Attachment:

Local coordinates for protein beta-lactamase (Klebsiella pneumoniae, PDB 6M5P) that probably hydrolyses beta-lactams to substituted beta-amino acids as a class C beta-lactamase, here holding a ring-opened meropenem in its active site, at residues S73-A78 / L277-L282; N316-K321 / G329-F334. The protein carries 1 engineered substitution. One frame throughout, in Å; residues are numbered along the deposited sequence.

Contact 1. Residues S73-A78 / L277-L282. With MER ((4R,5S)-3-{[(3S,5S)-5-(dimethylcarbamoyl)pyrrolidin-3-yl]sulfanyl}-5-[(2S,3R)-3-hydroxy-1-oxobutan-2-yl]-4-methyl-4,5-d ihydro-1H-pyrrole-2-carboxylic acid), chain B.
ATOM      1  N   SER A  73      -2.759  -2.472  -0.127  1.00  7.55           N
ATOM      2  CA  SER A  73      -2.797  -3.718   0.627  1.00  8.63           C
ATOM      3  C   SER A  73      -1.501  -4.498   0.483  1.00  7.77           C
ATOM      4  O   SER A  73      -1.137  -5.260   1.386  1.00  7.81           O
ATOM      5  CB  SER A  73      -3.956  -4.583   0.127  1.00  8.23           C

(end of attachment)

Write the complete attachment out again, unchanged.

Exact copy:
Local coordinates for protein beta-lactamase (Klebsiella pneumoniae, PDB 6M5P) that probably hydrolyses beta-lactams to substituted beta-amino acids as a class C beta-lactamase, here holding a ring-opened meropenem in its active site, at residues S73-A78 / L277-L282; N316-K321 / G329-F334. The protein carries 1 engineered substitution. One frame throughout, in Å; residues are numbered along the deposited sequence.

Contact 1. Residues S73-A78 / L277-L282. With MER ((4R,5S)-3-{[(3S,5S)-5-(dimethylcarbamoyl)pyrrolidin-3-yl]sulfanyl}-5-[(2S,3R)-3-hydroxy-1-oxobutan-2-yl]-4-methyl-4,5-d ihydro-1H-pyrrole-2-carboxylic acid), chain B.
ATOM      1  N   SER A  73      -2.759  -2.472  -0.127  1.00  7.55           N
ATOM      2  CA  SER A  73      -2.797  -3.718   0.627  1.00  8.63           C
ATOM      3  C   SER A  73      -1.501  -4.498   0.483  1.00  7.77           C
ATOM      4  O   SER A  73      -1.137  -5.260   1.386  1.00  7.81           O
ATOM      5  CB  SER A  73      -3.956  -4.583   0.127  1.00  8.23           C